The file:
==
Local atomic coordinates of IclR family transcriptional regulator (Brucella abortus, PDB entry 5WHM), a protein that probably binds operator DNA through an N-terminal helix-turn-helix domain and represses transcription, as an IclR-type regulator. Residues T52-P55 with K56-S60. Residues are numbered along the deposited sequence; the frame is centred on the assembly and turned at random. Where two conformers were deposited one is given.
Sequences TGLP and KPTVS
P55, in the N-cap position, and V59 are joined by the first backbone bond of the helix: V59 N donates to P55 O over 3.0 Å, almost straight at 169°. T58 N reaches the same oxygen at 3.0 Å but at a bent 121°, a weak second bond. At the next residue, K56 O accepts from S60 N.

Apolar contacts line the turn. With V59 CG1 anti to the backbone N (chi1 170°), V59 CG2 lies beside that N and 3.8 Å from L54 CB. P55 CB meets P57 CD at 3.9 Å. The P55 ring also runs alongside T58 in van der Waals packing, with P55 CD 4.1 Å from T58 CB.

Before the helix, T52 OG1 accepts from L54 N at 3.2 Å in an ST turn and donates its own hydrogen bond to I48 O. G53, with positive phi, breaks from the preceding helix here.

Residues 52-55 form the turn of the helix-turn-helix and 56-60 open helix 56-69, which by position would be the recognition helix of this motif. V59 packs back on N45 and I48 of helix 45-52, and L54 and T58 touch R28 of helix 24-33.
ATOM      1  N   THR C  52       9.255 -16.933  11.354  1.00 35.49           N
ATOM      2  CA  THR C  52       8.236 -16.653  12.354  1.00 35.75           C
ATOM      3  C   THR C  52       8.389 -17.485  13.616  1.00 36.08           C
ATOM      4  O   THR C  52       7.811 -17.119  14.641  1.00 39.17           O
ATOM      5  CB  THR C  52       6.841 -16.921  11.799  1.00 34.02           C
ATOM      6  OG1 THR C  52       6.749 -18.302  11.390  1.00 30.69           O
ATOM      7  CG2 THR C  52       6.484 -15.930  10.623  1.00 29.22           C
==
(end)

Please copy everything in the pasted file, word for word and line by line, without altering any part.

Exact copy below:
Local atomic coordinates of IclR family transcriptional regulator (Brucella abortus, PDB entry 5WHM), a protein that probably binds operator DNA through an N-terminal helix-turn-helix domain and represses transcription, as an IclR-type regulator. Residues T52-P55 with K56-S60. Residues are numbered along the deposited sequence; the frame is centred on the assembly and turned at random. Where two conformers were deposited one is given.
Sequences TGLP and KPTVS
P55, in the N-cap position, and V59 are joined by the first backbone bond of the helix: V59 N donates to P55 O over 3.0 Å, almost straight at 169°. T58 N reaches the same oxygen at 3.0 Å but at a bent 121°, a weak second bond. At the next residue, K56 O accepts from S60 N.

Apolar contacts line the turn. With V59 CG1 anti to the backbone N (chi1 170°), V59 CG2 lies beside that N and 3.8 Å from L54 CB. P55 CB meets P57 CD at 3.9 Å. The P55 ring also runs alongside T58 in van der Waals packing, with P55 CD 4.1 Å from T58 CB.

Before the helix, T52 OG1 accepts from L54 N at 3.2 Å in an ST turn and donates its own hydrogen bond to I48 O. G53, with positive phi, breaks from the preceding helix here.

Residues 52-55 form the turn of the helix-turn-helix and 56-60 open helix 56-69, which by position would be the recognition helix of this motif. V59 packs back on N45 and I48 of helix 45-52, and L54 and T58 touch R28 of helix 24-33.
ATOM      1  N   THR C  52       9.255 -16.933  11.354  1.00 35.49           N
ATOM      2  CA  THR C  52       8.236 -16.653  12.354  1.00 35.75           C
ATOM      3  C   THR C  52       8.389 -17.485  13.616  1.00 36.08           C
ATOM      4  O   THR C  52       7.811 -17.119  14.641  1.00 39.17           O
ATOM      5  CB  THR C  52       6.841 -16.921  11.799  1.00 34.02           C
ATOM      6  OG1 THR C  52       6.749 -18.302  11.390  1.00 30.69           O
ATOM      7  CG2 THR C  52       6.484 -15.930  10.623  1.00 29.22           C